Labour lost because it wasn't Left enough. Right? Wrong!
Red Ken Livingstone represents an unending thread of Leftist (brain-dead) thinking -- not alien to the BBC and the Guardian -- which says the real reason Labour got slaughtered was because they weren't Left-wing enough. Oh dear, oh dear...
Dear Ken Livingstone, (No, I am not being in any way sincere. But keep the faith; and read on.) This open letter is addressed to you in your role as the most prominent leftist who thinks Labour lost because it was “not left-wing enough”.
It could equally be addressed to Owen Jones, or half a dozen other red pundits who misperceive British electoral politics.
Let us help you find your way out of the dark.
When establishing a political position in the long run up to an election campaign, the key determinant of success is not your precise positioning on the left-right spectrum. You first have to understand your environment. No commercial or sporting concern would enter a competitive fray without first assessing what they were up against.
Elections fall in to two broad categories: “change” elections and “security” elections.
Change elections occurred in 1945, 1979, and 1997. The country was in the mood for a transformative offer, because of traumatic events, or recognition of entrenched failure, or a sense that the stables needed to be hosed out.
Security elections are more common; the electorate think that Britain is doing okay, or is on the right track, and there is a small-c conservative desire not to upset the apple cart.
May 7th 2015 was a security election. Many of us are burdened by debt of one sort or another but are paying it down. People have lost jobs but have re-established themselves.
The young have drained their parents’ wallets to get on the housing ladder and feel a deep obligation to keep up their mortgage payments and to work hard and to get on in life.
This is not a time for ideological flights of fancy, irrespective of whether such flights originate in a Senior Common Room or a trendy bachelor pad in Shoreditch.
David Cameron is built for reassurance. His easy, middle-England manner and his instinctive moderation ooze calmness. I suspect he hasn’t read enough books to be a radical. With Baldwin, he is the archetype of a politician suited to security elections.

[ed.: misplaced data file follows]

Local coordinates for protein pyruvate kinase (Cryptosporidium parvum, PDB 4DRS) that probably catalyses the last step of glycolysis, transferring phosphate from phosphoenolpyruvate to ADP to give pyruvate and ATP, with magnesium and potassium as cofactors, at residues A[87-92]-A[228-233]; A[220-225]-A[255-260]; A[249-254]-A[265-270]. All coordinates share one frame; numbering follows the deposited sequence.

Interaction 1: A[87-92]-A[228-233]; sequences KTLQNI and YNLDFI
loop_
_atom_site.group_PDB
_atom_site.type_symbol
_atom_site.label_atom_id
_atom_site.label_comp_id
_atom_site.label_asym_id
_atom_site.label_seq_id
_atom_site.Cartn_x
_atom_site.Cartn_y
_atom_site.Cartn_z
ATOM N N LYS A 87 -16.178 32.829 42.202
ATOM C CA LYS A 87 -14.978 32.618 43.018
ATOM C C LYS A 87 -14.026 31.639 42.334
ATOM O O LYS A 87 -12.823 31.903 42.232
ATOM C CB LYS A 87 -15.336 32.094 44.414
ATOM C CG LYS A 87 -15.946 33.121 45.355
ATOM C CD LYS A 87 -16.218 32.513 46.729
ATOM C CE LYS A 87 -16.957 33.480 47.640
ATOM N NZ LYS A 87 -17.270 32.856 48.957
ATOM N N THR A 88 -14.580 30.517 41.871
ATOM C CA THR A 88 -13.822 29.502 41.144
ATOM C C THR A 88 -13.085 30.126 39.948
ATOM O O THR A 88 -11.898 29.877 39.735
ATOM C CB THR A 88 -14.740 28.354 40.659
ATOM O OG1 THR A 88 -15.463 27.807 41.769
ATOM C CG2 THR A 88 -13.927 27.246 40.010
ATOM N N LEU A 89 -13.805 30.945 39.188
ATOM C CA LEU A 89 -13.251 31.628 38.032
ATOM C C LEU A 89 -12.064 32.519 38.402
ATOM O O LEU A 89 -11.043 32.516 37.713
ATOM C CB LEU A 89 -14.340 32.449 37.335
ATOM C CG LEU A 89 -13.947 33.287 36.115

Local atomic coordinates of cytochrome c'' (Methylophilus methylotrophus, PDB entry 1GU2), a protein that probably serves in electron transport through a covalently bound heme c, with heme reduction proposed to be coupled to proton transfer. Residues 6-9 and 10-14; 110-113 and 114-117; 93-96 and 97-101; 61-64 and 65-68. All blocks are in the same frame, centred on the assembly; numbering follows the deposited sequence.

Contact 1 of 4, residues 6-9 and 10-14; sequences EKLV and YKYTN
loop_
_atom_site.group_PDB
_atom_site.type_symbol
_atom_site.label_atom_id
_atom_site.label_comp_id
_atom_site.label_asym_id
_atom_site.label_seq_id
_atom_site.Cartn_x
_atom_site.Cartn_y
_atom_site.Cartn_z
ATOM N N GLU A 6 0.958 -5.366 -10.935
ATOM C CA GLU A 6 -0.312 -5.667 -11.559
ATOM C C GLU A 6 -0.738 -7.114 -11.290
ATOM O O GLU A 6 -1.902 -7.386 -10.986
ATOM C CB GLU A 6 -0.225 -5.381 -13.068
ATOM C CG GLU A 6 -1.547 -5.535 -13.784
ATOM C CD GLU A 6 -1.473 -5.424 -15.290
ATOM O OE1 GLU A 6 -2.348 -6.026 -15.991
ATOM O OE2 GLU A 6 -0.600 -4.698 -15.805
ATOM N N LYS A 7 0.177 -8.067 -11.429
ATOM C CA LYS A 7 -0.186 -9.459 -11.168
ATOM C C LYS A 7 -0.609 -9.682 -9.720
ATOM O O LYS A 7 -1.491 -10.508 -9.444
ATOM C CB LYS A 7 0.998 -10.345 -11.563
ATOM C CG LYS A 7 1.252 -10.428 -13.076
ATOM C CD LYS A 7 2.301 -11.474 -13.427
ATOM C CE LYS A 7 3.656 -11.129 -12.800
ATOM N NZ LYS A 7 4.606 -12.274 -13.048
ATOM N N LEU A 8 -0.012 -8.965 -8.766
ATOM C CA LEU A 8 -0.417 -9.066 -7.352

I prefer my politics a bit spicier than Cameron would ever offer, but he is the man for this hour.
Miliband, in contrast, was capricious. Raised on radicalism, you would never know who he was going to lay into next. This moment he hates bankers and landlords; the next moment he could be lashing out at drug companies or supermarkets. Who knows?
All you can be certain of is that his world view is Manichean, and that his enemies would not be given a fair hearing. There is an empathy deficit: When you know everything and you are morally superior, why listen to tradesmen and hoi polloi?
Ken, people of good will can disagree. That is why socialist jeremiads about the “threat” to the NHS, for example, don’t play well: the public, not blinded by partisan warfare, just do not believe that a few score politicians have a secret plan to destroy UK health services. “Why would they?” ask the public, and the public are right.
In truth, Ken, your goose was cooked in 2011. George Osborne announced in his Autumn Statement of that year that the deficit would not be eliminated in one Parliament; the task would instead take some seven or eight years.
The die was cast: From then onwards, the question for the 2015 election was always going to be, “Who do you think is best suited to finishing the job?”
Socialists and public expenditure restraint? I don’t think so.
At the heart of your mis-reading of British politics, Ken, is a paradox. You (and Owen and Harriet and all the gang) preen yourselves on your radicalism. In your eyes, it is radicalism that makes you special, that sets you apart and above. You emit an aura of “more leftist than thou”; the degree of your radicalism is the measure of your compassion and goodness.
But if you are so distinct from the British people, and have (in your terms) superior and different concerns, why on earth do you think you will be popular and in the majority at election time?
Your posturing gets you on to the stage and in the limelight where you crave to be, yet at once it sets you apart from the audience.
Your priority might be, say, to bash to the bankers. The priority of literally millions of your compatriots is to borrow from banks, and building societies, and credit card companies, and then to succeed in paying them back.
Go upset someone else’s apple cart. At this moment, the British people want the security of good management and prudence.
Andrew Gibson is a regular contributor to The Commentator
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